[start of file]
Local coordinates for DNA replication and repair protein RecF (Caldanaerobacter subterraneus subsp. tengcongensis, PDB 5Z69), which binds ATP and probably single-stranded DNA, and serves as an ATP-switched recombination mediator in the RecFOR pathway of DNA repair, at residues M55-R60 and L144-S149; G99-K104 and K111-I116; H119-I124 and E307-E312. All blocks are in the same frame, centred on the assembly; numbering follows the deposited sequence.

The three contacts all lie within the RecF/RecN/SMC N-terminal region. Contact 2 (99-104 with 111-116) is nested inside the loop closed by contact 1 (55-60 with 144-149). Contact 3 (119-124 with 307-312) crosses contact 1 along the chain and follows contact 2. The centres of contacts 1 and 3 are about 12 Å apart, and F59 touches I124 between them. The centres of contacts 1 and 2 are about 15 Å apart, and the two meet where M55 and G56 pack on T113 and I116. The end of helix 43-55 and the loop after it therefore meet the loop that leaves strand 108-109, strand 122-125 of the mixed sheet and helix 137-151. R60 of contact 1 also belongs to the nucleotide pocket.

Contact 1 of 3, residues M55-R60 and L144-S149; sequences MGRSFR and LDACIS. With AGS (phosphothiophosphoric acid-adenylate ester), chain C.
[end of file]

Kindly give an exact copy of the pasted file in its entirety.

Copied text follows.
Local coordinates for DNA replication and repair protein RecF (Caldanaerobacter subterraneus subsp. tengcongensis, PDB 5Z69), which binds ATP and probably single-stranded DNA, and serves as an ATP-switched recombination mediator in the RecFOR pathway of DNA repair, at residues M55-R60 and L144-S149; G99-K104 and K111-I116; H119-I124 and E307-E312. All blocks are in the same frame, centred on the assembly; numbering follows the deposited sequence.

The three contacts all lie within the RecF/RecN/SMC N-terminal region. Contact 2 (99-104 with 111-116) is nested inside the loop closed by contact 1 (55-60 with 144-149). Contact 3 (119-124 with 307-312) crosses contact 1 along the chain and follows contact 2. The centres of contacts 1 and 3 are about 12 Å apart, and F59 touches I124 between them. The centres of contacts 1 and 2 are about 15 Å apart, and the two meet where M55 and G56 pack on T113 and I116. The end of helix 43-55 and the loop after it therefore meet the loop that leaves strand 108-109, strand 122-125 of the mixed sheet and helix 137-151. R60 of contact 1 also belongs to the nucleotide pocket.

Contact 1 of 3, residues M55-R60 and L144-S149; sequences MGRSFR and LDACIS. With AGS (phosphothiophosphoric acid-adenylate ester), chain C.